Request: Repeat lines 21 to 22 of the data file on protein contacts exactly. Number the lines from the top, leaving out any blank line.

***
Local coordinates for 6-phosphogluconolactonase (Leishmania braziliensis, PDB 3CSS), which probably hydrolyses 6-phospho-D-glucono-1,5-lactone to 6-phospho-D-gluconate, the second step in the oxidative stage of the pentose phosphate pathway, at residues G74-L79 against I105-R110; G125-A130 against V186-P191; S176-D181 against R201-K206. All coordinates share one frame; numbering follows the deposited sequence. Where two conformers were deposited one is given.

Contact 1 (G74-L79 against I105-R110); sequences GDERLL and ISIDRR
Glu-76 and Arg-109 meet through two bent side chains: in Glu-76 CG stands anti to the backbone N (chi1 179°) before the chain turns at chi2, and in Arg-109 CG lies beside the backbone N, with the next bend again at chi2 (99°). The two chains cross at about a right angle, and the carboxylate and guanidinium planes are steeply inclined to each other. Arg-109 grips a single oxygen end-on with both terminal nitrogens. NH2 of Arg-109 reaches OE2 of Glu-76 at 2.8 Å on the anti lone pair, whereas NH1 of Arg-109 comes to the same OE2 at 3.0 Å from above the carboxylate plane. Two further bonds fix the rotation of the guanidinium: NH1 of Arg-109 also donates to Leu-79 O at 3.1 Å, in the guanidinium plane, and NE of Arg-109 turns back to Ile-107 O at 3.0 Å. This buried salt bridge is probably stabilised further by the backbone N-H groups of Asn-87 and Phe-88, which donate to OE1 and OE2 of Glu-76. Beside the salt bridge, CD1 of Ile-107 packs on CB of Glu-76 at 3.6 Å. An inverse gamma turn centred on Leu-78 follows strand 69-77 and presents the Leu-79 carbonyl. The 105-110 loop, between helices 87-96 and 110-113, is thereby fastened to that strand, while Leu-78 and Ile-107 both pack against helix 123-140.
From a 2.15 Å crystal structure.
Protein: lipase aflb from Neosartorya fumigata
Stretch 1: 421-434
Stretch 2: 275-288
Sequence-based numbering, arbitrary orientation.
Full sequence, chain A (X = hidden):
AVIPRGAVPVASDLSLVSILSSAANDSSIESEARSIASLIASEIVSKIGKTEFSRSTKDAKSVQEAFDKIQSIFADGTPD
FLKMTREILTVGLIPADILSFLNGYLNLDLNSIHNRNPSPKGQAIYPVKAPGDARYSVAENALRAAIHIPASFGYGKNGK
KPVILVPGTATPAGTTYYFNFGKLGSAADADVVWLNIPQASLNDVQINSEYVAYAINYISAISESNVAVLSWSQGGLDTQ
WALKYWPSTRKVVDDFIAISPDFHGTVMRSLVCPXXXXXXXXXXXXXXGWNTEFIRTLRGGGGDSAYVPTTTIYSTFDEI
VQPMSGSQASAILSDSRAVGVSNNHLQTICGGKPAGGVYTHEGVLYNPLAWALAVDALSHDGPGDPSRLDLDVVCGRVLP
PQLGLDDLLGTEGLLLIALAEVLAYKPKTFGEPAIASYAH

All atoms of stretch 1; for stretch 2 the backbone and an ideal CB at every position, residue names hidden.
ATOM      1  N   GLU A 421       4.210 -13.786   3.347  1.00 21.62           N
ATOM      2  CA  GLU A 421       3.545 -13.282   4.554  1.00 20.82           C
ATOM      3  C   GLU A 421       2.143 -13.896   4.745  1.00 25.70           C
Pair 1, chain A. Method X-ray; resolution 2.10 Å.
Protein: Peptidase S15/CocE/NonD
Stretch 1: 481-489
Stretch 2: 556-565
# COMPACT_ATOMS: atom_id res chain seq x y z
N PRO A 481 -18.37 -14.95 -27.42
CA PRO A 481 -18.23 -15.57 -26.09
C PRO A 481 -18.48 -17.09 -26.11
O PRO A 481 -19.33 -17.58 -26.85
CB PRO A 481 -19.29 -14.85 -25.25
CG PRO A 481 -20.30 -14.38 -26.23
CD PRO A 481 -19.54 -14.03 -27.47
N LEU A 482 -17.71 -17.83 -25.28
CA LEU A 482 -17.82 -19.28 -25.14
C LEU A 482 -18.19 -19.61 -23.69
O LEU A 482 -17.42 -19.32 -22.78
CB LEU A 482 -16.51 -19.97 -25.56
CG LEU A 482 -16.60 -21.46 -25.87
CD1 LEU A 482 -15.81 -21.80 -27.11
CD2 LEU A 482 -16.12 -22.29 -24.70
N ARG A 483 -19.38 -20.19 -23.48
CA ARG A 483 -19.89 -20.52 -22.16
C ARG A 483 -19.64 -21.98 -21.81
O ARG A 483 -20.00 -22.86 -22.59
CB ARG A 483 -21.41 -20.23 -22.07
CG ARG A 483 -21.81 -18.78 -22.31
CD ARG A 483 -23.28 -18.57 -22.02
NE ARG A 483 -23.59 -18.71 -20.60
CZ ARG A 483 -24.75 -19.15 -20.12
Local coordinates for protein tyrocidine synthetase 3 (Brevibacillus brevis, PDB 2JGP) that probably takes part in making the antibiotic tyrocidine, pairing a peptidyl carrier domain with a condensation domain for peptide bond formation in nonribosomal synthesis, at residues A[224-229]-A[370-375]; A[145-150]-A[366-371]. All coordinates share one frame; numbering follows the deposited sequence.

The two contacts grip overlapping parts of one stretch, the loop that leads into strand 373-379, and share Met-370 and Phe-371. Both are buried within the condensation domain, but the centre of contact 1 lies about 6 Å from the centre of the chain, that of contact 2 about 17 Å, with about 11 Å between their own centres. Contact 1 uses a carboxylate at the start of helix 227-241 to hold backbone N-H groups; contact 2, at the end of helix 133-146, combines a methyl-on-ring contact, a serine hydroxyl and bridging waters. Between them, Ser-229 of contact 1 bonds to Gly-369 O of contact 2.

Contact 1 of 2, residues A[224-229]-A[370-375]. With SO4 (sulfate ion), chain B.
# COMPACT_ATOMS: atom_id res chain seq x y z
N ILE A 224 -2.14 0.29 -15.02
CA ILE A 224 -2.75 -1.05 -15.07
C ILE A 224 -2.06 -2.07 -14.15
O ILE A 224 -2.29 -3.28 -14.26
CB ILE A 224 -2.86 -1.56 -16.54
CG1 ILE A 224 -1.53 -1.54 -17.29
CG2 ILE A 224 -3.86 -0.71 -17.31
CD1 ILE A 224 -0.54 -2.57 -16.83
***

Protein: Peptidase S15/CocE/NonD
Stretch 1: 481-489